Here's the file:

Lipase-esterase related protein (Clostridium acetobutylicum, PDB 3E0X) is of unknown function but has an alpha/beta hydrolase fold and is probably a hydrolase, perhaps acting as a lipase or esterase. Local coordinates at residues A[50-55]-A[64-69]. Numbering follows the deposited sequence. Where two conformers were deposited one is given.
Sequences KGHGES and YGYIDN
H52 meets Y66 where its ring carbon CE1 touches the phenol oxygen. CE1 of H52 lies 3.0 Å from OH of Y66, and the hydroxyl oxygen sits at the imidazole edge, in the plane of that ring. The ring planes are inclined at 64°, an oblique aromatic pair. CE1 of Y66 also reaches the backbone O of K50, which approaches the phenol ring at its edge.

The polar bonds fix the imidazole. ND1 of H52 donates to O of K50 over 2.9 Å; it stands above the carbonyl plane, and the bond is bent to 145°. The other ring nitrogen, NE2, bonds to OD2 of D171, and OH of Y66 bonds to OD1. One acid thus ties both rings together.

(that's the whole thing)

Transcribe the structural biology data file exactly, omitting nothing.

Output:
Lipase-esterase related protein (Clostridium acetobutylicum, PDB 3E0X) is of unknown function but has an alpha/beta hydrolase fold and is probably a hydrolase, perhaps acting as a lipase or esterase. Local coordinates at residues A[50-55]-A[64-69]. Numbering follows the deposited sequence. Where two conformers were deposited one is given.
Sequences KGHGES and YGYIDN
H52 meets Y66 where its ring carbon CE1 touches the phenol oxygen. CE1 of H52 lies 3.0 Å from OH of Y66, and the hydroxyl oxygen sits at the imidazole edge, in the plane of that ring. The ring planes are inclined at 64°, an oblique aromatic pair. CE1 of Y66 also reaches the backbone O of K50, which approaches the phenol ring at its edge.

The polar bonds fix the imidazole. ND1 of H52 donates to O of K50 over 2.9 Å; it stands above the carbonyl plane, and the bond is bent to 145°. The other ring nitrogen, NE2, bonds to OD2 of D171, and OH of Y66 bonds to OD1. One acid thus ties both rings together.